Protect online brand from unauthorized use

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Conducting business anyplace can be risky, but the Internet presents unique problems for the faint-of-heart. Look no farther than intellectual property, a phrase that conjures the image of closely guarded corporate secrets reluctantly shared with trading partners and top customers. Are you comfortable about placing the names, addresses and buying preferences of your top customers into an application on your (secure) Web site?

But, wait-before you answer: Are you comfortable placing something as mundane as your corporate logo on your Web site? Most would say, "Of course." After all, a logo isn't worrisome if it gets into the wrong hands, right?


As our NetMarketing package in this issue makes clear, your brand identity ought to be guarded at least as aggressively as that customer list.

"Integrity of their brand" is what marketers are most concerned about when it comes to protecting online property rights, Jay Gast, president of Thomson & Thomson North America tells us in a Q&A on Page 26. Along with licensing and compliance, there are issues of infringement and downright "tarnishment" of a brand by nefarious people and Web sites, he explains.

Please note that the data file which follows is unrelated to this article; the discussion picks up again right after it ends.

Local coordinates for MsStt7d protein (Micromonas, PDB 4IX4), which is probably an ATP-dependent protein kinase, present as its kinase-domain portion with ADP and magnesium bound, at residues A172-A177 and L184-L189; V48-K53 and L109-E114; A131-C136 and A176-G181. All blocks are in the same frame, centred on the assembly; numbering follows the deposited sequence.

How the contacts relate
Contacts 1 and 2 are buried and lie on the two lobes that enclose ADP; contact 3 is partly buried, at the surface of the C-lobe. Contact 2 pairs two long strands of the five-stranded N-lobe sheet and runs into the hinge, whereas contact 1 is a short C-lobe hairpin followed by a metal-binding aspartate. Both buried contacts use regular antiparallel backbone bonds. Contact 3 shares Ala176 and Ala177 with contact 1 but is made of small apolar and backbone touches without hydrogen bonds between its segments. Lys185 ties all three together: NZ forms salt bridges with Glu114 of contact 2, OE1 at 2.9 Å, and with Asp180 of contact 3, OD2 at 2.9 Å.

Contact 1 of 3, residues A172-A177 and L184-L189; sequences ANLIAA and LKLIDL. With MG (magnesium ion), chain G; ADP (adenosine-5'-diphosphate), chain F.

On the other hand-and on the very same page-columnist Eric Ward argues convincingly that every business' Web site needs a public relations area providing all logos, brochures and offline collateral, in both text and PDF format, and at "multiple resolutions suitable for use in printed publications."

What's a marketing manager to do?

Step One is to be vigilant about protecting your company's brand by monitoring, either manually with search engines or via one of the many service companies that do the patrolling for you. Lawyers will tell you that IP infractions that are not responded to in a timely fashion will weaken your case when you get around to trying to enforce your rights.

And if this weren't taxing enough, there is a school of thought that holds IP abuses can be the first step toward deal-making and forging revenue-producing partnerships. Call it after-the-fact viral marketing.

Best & brightest strategists

Our Special Report in this issue of BtoB recognizes nine individuals and one dynamic duo for our annual list of the Best & Brightest Media Strategists in the b-to-b space. These outstanding media planners form a talented group that has orchestrated winning interactive campaigns in the past year using a combination of traditional offline techniques and online approaches.

In addition, we've singled out one veteran, Nasreen Madhany, who was recently promoted to worldwide media director of OglivyOne but still manages IBM Corp.'s media efforts, and two up-and-coming entrepreneurial partners who are taking their company, Mass Transit Interactive, to new heights in the New York advertising scene.

BtoB editors selected this year's honorees from a crop of top nominees. Their stories make interesting reading and contain gems for marketers, such as how Doug Powell, media director at boutique agency Tonic 360, was able to win a big-name account like Sun Microsystems Inc.

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